Polkadot: A Decentralized Center for Specialized Blockchain Interoperability
Polkadot seemingly appeared from nowhere in the crypto space. Created by Ethereum co-founder, Dr. Gavin James Wood, Polkadot is quickly becoming the “blockchain of blockchains”, with a string of integrations and announcements throughout the last month or so.
With 15 years of open-source coding experience under his belt, Wood joined Vitalik Buterin in 2014 to start work on what would become the second-largest cryptocurrency by market cap. By 2012, Wood had ambitions to build an evolved version of Ethereum, interoperable with other blockchains. The Polkadot vision is to lay the foundations for Web3 and polychain infrastructure.
In the early days, Ethereum was the catalyst for a wealth of innovation and composability, however, with the long over-due Ethereum 2.0 upgrade continually delayed, it’s unsurprising that other blockchains have risen to prominence as developers and users yearn for more functionality and scalability within the blockchain ecosystem.
It was the introduction of Polkadot that really brought the term “interoperability” to the forefront of cryptocurrency narratives. Polkadot’s native DOT token made a splash last month, reaching the top 10 crypto list by market cap on Coingecko within days of its much-hyped redenomination.
Released in 2019, “Kusama” is an unaudited test run for Polkadot, offering much of the same multi-chain infrastructure that can be expected from the almost-identical codebase used to build Polkadot.
A staged roll-out strategy was adopted for the Polkadot mainnet lauch. In May this year, the Polkadot Genesis block began with a single relay chain, to be followed by several parachains, introduced incrementally to up to 100 parachains.
Polkadot aims to bring blockchains together by allowing any type of data to be accessed from any type of blockchain.
The core features are:
The Relay Chain connects all of the individual chains in the ecosystem, acting as the backbone of the protocol. The relay chain resolves inter-chain issues as easily as possible, in a way that only affects the specific chains in question, without disturbing the entire ecosystem.
Also known as parallelized chains, this is the part of the protocol that focuses on scaling, allowing the ecosystem to grow efficiently and sustainably using a standardized set of validators.
Parathreads are essentially the pay-as-you-go model for Parachains. This is particularly useful for blockchains that don’t require around-the-clock connection to the network. Parathreads lower the entry barrier for developers to bootstrap their projects onto the relay chain.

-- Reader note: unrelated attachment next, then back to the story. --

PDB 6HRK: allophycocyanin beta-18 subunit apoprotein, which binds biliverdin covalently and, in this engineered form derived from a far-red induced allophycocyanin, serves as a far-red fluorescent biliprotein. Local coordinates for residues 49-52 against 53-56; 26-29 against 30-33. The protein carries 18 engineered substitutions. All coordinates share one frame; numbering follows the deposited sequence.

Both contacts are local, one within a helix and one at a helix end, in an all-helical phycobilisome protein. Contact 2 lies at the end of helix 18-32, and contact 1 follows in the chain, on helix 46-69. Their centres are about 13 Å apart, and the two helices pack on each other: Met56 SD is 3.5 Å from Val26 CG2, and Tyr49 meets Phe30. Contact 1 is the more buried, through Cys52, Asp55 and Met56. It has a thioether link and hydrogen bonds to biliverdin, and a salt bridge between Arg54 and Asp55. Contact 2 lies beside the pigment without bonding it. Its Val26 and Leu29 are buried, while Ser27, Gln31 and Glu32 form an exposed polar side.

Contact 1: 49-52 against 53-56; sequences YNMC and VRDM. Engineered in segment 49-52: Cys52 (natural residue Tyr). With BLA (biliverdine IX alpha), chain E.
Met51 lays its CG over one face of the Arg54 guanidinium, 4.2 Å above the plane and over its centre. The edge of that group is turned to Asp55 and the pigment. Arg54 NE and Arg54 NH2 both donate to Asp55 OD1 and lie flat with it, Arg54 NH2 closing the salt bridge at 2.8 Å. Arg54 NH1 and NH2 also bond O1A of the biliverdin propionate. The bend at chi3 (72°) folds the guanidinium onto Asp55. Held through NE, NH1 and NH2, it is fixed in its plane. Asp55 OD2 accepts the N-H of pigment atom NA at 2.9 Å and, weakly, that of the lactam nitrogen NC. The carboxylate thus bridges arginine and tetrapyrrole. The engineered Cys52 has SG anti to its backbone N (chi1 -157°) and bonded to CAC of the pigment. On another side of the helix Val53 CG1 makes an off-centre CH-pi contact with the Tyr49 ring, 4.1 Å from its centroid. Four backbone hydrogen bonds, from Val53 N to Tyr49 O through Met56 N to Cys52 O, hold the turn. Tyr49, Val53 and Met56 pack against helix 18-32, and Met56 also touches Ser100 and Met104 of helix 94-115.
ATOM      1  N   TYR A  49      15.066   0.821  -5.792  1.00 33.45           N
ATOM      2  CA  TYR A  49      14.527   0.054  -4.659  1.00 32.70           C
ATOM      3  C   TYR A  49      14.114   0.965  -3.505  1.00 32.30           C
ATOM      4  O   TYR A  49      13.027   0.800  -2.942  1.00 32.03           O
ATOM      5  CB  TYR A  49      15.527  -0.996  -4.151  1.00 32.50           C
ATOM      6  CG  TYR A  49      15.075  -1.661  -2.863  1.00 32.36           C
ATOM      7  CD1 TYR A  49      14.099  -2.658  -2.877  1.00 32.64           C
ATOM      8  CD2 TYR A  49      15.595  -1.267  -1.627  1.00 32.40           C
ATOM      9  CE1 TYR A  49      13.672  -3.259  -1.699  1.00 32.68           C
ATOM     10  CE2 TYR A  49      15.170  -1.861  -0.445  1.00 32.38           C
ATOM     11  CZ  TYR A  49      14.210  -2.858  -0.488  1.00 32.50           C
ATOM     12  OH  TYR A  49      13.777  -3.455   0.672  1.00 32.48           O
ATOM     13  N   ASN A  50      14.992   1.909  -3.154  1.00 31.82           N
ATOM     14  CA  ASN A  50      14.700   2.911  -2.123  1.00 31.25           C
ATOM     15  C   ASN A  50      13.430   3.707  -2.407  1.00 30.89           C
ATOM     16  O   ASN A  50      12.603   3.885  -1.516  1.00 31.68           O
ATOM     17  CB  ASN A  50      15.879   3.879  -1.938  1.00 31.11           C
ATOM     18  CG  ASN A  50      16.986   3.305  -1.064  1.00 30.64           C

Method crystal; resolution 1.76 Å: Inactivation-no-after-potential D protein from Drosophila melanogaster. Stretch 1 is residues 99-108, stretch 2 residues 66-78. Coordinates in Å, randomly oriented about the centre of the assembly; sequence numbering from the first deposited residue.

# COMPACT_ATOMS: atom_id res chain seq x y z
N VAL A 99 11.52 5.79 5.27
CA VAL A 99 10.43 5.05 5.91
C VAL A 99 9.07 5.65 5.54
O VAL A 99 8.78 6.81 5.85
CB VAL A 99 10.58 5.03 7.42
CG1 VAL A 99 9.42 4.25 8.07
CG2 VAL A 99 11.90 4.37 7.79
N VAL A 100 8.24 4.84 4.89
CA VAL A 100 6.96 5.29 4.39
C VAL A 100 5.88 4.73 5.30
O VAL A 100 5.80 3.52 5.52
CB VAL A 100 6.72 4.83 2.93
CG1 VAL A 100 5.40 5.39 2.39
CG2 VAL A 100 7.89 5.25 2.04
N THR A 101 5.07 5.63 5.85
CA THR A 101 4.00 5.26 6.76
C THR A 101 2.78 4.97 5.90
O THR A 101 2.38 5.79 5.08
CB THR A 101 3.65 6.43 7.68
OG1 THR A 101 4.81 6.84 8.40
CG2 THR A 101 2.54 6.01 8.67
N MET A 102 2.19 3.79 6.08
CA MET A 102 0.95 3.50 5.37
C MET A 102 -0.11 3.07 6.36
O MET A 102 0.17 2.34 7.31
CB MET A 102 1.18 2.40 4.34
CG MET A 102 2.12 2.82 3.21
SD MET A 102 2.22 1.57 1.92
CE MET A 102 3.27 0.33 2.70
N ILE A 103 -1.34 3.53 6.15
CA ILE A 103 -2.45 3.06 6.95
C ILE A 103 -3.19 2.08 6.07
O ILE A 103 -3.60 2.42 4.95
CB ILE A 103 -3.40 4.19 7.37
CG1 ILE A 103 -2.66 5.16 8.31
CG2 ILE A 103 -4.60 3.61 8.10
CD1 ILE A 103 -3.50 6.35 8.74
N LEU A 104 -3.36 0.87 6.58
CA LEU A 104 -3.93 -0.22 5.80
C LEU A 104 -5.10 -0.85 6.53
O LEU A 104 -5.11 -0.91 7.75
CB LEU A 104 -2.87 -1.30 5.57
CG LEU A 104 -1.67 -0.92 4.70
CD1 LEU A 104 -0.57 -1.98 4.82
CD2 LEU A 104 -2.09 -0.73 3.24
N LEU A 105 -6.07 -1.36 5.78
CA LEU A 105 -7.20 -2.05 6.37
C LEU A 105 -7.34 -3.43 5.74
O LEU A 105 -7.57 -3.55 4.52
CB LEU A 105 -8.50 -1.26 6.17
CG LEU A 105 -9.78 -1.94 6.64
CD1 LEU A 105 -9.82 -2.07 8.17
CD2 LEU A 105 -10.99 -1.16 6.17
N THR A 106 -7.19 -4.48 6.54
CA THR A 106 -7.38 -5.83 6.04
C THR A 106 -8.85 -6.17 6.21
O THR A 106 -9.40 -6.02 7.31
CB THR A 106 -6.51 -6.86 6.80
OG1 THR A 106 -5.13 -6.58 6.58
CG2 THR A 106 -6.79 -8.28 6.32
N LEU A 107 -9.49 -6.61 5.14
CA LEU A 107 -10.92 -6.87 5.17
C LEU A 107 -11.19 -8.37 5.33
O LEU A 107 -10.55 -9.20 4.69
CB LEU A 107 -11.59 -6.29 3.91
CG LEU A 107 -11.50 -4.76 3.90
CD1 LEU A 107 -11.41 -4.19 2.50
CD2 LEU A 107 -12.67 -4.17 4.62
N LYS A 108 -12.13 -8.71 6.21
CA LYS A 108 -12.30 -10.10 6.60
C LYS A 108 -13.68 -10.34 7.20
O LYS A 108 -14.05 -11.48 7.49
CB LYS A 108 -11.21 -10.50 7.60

Bridges allow Polkadot to connect with other blockchains outside of its ecosystem, with independent governance systems, whilst maintaining the strength of security from the Polkadot network.
Polkadot can make upgrades to protocols without the need to fork and offers efficient tools to fix bugs and make improvements across the various parts of the ecosystem without dividing the community.
“Nominators” determine the credibility and quality of a validator whilst staking DOT. “Fishermen” oversee the behavior within the network and promote good practice by monitoring and reporting bad actors. Such actors are disincentivized, as failure to meet the demands of the network can result in losing their stake.
“Collators” compile transactions and assist in achieving consensus, sending collated proofs to validators staking DOT.
The DOT token has had an interesting history.
The DOT token is very much community-focused. DOT tokens are used by validators to secure the network by staking, using the “nominated proof of stake” protocol.
The Polkadot Genesis block generated an initial supply of 10 million DOT tokens. The supply is not hard-capped and is intended initially to utilize a deflationary model. This would incentivize participation in the proof of stake mechanism by the validators.
Following the community governance decision to redenominate DOT tokens by 100 x, there is now approximately 1 billion DOT in circulation.
The protocol is controlled by token holders who decide on changes to the protocol and fee structures. DOT holders are responsible for maintaining the consensus mechanism through network participation. DOT tokens are also used to bond, or stake on new parachains. By doing this, validators receive rewards for participation.
Polkadot could be one of the most carefully crafted blockchain projects to date, allowing for better coordination between different blockchains and communication with off-chain oracle solutions. The Polkadot ecosystem opens up the blockchain community to a wealth of opportunities to quickly build, deploy, and integrate blockchain applications, creating a standard for interoperability.
Image source: Shutterstock